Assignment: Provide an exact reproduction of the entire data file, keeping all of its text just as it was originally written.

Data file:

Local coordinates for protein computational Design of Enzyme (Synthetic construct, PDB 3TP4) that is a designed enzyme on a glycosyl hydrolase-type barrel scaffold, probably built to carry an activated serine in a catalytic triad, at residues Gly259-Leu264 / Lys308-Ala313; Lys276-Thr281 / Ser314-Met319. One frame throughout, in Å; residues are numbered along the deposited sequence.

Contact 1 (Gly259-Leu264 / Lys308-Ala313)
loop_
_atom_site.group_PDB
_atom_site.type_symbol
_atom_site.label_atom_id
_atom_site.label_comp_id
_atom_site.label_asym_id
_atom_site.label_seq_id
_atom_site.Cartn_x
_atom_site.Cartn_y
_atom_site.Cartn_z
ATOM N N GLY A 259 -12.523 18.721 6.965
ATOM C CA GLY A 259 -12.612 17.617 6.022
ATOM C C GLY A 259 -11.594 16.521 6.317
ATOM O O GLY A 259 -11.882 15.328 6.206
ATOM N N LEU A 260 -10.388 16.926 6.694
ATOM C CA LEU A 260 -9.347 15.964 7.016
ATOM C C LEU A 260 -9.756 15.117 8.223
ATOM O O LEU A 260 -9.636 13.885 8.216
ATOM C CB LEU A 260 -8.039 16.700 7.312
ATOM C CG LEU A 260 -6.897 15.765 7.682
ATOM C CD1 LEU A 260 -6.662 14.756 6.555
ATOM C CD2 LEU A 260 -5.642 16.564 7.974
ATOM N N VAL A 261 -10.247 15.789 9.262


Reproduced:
Local coordinates for protein computational Design of Enzyme (Synthetic construct, PDB 3TP4) that is a designed enzyme on a glycosyl hydrolase-type barrel scaffold, probably built to carry an activated serine in a catalytic triad, at residues Gly259-Leu264 / Lys308-Ala313; Lys276-Thr281 / Ser314-Met319. One frame throughout, in Å; residues are numbered along the deposited sequence.

Contact 1 (Gly259-Leu264 / Lys308-Ala313)
loop_
_atom_site.group_PDB
_atom_site.type_symbol
_atom_site.label_atom_id
_atom_site.label_comp_id
_atom_site.label_asym_id
_atom_site.label_seq_id
_atom_site.Cartn_x
_atom_site.Cartn_y
_atom_site.Cartn_z
ATOM N N GLY A 259 -12.523 18.721 6.965
ATOM C CA GLY A 259 -12.612 17.617 6.022
ATOM C C GLY A 259 -11.594 16.521 6.317
ATOM O O GLY A 259 -11.882 15.328 6.206
ATOM N N LEU A 260 -10.388 16.926 6.694
ATOM C CA LEU A 260 -9.347 15.964 7.016
ATOM C C LEU A 260 -9.756 15.117 8.223
ATOM O O LEU A 260 -9.636 13.885 8.216
ATOM C CB LEU A 260 -8.039 16.700 7.312
ATOM C CG LEU A 260 -6.897 15.765 7.682
ATOM C CD1 LEU A 260 -6.662 14.756 6.555
ATOM C CD2 LEU A 260 -5.642 16.564 7.974
ATOM N N VAL A 261 -10.247 15.789 9.262